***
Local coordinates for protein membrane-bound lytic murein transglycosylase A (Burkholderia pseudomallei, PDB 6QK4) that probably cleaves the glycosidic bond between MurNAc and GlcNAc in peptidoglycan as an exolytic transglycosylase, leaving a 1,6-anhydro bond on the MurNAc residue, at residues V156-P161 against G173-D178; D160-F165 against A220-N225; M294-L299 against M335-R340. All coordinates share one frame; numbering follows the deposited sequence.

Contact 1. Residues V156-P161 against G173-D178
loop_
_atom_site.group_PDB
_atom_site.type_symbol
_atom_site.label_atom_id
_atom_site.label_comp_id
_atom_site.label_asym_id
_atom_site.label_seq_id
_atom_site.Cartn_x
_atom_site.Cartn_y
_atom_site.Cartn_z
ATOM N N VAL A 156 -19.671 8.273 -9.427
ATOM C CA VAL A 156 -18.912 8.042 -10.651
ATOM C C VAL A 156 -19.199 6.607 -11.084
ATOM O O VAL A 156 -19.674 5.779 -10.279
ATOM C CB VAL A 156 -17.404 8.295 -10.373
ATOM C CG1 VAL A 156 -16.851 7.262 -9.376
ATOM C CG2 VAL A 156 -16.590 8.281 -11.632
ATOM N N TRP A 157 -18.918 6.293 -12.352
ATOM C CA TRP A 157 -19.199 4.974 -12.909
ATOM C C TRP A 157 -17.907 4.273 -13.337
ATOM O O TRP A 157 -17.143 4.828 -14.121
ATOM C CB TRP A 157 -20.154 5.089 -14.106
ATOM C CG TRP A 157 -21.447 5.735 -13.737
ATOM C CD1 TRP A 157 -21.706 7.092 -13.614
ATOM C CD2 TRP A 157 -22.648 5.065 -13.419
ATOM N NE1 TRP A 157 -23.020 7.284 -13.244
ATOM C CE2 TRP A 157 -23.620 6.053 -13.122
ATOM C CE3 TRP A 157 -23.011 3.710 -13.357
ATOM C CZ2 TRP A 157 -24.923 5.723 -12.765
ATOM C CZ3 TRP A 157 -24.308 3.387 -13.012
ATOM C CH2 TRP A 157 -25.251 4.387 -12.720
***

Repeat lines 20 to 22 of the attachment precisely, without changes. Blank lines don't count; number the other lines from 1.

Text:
ATOM N N TRP A 157 -18.918 6.293 -12.352
ATOM C CA TRP A 157 -19.199 4.974 -12.909
ATOM C C TRP A 157 -17.907 4.273 -13.337